We then pipe those results over to the Read-DbaBackupHeader command and presto, we have a list of all the data & log files and their sizes for every backup file in the directory.

Looking at the filename & size of just the backup files you care about

Of course, you may not be trying to restore every backup file in the directory, but maybe a handful. In this case we can use one of my favorite features of PowerShell, the Out-GridView cmdlet and its -PassThru parameter to thin down the list to only the backup files you care about, before sending the list on down to the Read-DbaBackupHeader command.

Backups, were they compressed or not?

Finally, let’s have a look at the backup files and whether they are compressed or not. You probably have your backup compression defaulted to 1 or True but even if you do, a process could still be backing up a database without backup compression turned on, costing you space.

To inspect the backup files to see if they are compressed or not, simply take the same command we were using above (remove the -FileList parameter) and change the properties you’re SELECT’ing to DatabaseName, Compressed, BackupPath.

At this point you could pipe the results to the Out-GridView cmdlet to filter and analyze them further. When you do that PowerShell will pop up a grid of results, similar to the Results to Grid setting in SSMS, except a little better. At the top of the window that pops up, there is a search box with the word “Filter” ghosted in it. If you type something in here it will filter every column on every row for that search term. Alternatively, you can click on the “Add Criteria” button and choose to filter the results in the grid based on the values in only a single column.

Adding the “Compressed” column and giving it a value of “0” will filter those results down to just the backup files that weren’t compressed when they were created. From here you can work on tracking down what process created those backup files and see about getting them converted to using backup compression.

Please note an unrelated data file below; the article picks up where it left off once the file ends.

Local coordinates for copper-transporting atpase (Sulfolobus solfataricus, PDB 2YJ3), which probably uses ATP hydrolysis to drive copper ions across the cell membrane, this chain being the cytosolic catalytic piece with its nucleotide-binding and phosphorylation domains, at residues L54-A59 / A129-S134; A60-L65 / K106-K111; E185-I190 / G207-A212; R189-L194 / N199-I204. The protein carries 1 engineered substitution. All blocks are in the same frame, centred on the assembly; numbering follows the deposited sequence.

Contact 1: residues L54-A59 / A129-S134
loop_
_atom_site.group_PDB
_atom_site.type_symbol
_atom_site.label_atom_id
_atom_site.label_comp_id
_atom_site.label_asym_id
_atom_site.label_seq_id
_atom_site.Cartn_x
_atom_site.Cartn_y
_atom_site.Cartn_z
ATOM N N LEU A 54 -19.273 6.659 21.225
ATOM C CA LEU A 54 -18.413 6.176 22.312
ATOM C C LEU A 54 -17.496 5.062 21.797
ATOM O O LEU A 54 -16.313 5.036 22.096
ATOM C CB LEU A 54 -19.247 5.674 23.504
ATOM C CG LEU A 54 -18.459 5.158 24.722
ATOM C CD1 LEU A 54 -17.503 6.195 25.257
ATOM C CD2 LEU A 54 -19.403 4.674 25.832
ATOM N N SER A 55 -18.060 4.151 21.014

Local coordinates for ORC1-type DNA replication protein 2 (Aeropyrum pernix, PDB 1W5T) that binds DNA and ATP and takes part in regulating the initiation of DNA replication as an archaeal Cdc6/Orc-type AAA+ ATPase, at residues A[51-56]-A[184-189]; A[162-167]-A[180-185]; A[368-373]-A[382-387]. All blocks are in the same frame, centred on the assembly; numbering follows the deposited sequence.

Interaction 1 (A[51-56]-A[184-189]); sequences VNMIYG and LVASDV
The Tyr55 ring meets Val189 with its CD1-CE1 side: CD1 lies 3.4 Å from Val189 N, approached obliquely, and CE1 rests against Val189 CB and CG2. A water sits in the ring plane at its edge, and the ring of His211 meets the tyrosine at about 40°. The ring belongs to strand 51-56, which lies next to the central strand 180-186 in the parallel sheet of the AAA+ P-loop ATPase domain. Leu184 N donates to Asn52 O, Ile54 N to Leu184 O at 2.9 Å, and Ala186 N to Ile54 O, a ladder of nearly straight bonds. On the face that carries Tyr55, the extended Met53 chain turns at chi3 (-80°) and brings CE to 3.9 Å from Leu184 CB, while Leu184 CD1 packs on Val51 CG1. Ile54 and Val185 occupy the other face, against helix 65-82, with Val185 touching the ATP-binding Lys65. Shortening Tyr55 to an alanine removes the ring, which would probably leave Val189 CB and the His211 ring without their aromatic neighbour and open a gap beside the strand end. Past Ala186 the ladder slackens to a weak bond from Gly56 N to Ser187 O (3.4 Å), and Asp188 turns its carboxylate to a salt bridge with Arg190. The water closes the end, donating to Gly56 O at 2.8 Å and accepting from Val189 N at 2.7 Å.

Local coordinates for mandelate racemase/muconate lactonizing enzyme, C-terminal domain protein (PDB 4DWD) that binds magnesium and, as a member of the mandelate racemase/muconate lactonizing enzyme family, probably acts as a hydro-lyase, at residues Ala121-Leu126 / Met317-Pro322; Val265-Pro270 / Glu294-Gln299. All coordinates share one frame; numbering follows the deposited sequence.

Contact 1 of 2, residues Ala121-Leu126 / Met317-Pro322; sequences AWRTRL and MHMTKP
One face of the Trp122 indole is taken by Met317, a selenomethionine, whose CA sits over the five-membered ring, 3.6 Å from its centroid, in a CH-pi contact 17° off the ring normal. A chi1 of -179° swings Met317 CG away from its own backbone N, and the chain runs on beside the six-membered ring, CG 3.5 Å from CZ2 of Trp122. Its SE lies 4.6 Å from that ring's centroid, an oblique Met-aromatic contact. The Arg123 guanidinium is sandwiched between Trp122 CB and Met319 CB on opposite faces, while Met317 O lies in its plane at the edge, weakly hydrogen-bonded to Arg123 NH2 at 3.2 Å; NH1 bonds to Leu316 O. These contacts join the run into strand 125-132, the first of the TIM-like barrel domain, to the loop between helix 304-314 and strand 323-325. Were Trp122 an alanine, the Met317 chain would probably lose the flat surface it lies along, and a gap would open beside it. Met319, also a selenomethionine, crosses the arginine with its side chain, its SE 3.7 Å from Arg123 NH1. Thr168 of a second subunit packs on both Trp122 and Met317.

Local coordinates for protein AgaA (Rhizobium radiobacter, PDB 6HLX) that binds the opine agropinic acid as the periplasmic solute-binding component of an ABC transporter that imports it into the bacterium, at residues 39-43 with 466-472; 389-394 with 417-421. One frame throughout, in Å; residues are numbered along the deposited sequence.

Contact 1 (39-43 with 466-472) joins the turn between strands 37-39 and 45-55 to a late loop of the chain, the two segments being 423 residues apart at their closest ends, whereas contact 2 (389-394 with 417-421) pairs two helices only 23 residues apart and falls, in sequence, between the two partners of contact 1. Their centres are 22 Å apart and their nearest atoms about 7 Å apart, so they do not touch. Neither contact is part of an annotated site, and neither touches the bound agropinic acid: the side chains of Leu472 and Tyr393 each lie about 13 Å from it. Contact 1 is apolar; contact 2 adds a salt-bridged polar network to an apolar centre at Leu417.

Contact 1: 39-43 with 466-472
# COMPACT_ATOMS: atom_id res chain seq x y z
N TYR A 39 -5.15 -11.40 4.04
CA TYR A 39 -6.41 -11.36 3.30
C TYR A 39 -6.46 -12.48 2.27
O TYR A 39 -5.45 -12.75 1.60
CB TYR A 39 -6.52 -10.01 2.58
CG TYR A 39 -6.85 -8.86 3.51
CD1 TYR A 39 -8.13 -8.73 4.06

Wrap up

Again, these are tasks that I would do very infrequently myself, so having a PowerShell command that can help me sort out the information quickly makes it so that I won’t have to remember much to get these tasks done.

Chrissy LeMaire, the leader of the dbatools project, shares many more of the backup/restore related commands in her blog post “dbatools to the backup/restore rescue”.  Please join a PowerShell Virtual Chapter of PASS meeting if you can, we hold meetings at least once a month.  You can find more information about reading the SQL Server backup header on MSDN: Restore.ReadBackupHeader Method (Server). And of course, you can keep up with the latest developments/improvements the SQL PowerShell is asking for on my blog

Aaron Nelson
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About Aaron Nelson

Aaron Nelson is a Consultant with SolidQ with over 15 years of experience in Architecture, Business Intelligence, Development, and Performance Tuning of SQL Server. He is a 6 time recipient of the Microsoft MVP award for SQL Server (Data Platform). Aaron holds certifications for MCITP: Business Intelligence Developer, Database Administrator, & Database Developer. Aaron leads the PowerShell Virtual Chapters of PASS, and volunteers for the local PASS Chapter AtlantaMDF, and helps organize SQL Saturday events in Atlanta. View all posts by Aaron Nelson